Last week we began our discussion of The Defensive Spectrum which covers the degree of difficulty (and value) of the various positions. To review:
C SS 2B CF 3B RF LF 1B DH
The Centerfielder is considered the “Captain” of the outfielders: he may “call off” any other fielder from a fly ball he thinks he can catch. No ifs, ands, or buts about it. Centerfielders frequently have to cover great swaths of pasture to make up for less mobile or skilled corner players. The Centerfielder also carries more offensive expectations than the players grouped to his left on the Spectrum. It is not a slugger’s position per se, but great hitters such as Tris Speaker and Joe DiMaggio were exemplars; for people who grew up in the 1950’s the continuing debate was who was the premier practitioner, Willie (Mays), Mickey (Mantle) or The Duke (Snider), all of whom were legendary sluggers. Of course, I grew up in Philadelphia, where Hall of Famer Richie Ashburn was a fine offensive player without being a slugger or any note. Matt Kemp of the Los Angeles Dodgers is generally regarded as the best Centerfielder in the game today, although I would hold Andrew McCutchen of the Pittsburgh Pirates as defensively superior and still emerging offensively.
The four players at the left end of The Defensive Spectrum give meaning to the phrase “A winning club has strength up the middle”. Usually (but not always) the team that wins the World Series has four considerable players at those positions.
Third Base is known as “The Hot Corner”; it is a reaction position where the ball is upon the fielder in abrupt and sudden fashion. Lefty junk-ballers and right-handed sluggers are a prescription for hot smashes the give no quarter. Lateral movement is not quite as important here as at the middle infield spots. Frequently third basemen play like hockey goalies, just hoping to knock the ball down and then make the play. Third basemen must have strong arms to make throws frequently from foul territory behind the bag; they must also have quick reactions to come in on bunts and hoppers, and to go back on pop-ups, although they are often going to be called off by the shortstop. It is an underrepresented position in the Hall of Fame; the late Ron Santo, probably the best all-around player at the position during the 1960’s, was sadly voted in too late to enjoy the honor. It is not a slugger’s position although great sluggers like Mike Schmidt of the Philadelphia Phillies and Eddie Mathews of the Braves have graced the ground. Evan Longoria of the Tampa Bay Rays is the exemplar in the American League and Ryan Zimmerman of the Washington Nationals in the NL’s nonpareil.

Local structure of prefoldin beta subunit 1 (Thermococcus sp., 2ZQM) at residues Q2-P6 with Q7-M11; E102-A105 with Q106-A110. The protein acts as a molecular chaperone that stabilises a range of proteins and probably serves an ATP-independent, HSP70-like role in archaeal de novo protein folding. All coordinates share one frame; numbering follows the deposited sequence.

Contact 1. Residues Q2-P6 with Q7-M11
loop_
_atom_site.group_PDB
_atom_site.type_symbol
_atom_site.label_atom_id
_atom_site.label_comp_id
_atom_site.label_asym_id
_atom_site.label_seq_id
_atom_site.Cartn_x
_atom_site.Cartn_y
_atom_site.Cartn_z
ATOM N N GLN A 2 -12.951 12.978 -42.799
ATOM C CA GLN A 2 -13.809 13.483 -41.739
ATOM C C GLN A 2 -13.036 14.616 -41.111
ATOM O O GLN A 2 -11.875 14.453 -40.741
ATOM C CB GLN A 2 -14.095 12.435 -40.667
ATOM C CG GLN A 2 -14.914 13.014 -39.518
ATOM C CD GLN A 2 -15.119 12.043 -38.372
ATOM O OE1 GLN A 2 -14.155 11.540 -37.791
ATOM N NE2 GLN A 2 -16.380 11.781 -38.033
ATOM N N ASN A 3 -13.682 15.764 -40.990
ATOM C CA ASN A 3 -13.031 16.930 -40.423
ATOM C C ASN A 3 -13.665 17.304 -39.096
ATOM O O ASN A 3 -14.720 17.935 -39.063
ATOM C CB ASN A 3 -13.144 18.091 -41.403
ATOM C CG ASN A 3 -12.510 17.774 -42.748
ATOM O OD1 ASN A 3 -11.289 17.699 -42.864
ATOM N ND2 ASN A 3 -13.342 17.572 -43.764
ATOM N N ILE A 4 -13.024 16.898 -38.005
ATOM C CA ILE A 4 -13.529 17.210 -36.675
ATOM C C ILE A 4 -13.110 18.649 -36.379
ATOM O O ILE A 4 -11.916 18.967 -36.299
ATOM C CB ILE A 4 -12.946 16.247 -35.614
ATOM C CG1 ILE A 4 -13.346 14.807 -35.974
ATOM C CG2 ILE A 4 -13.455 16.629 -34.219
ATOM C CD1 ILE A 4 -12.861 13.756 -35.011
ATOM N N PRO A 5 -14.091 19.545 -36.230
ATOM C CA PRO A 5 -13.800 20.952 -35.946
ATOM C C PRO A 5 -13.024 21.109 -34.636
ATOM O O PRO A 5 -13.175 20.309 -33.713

Rightfielders typically are a bit more athletic than leftfielders, and often are former centerfielders who have some mileage. It’s a slugger’s position, and a good arm is a requirement: they frequently lead their leagues in outfield assists. Cutting down runners at third and home is meat and drink to the rightfielder. They usually bat in the middle of the order and are expected to drive in runs.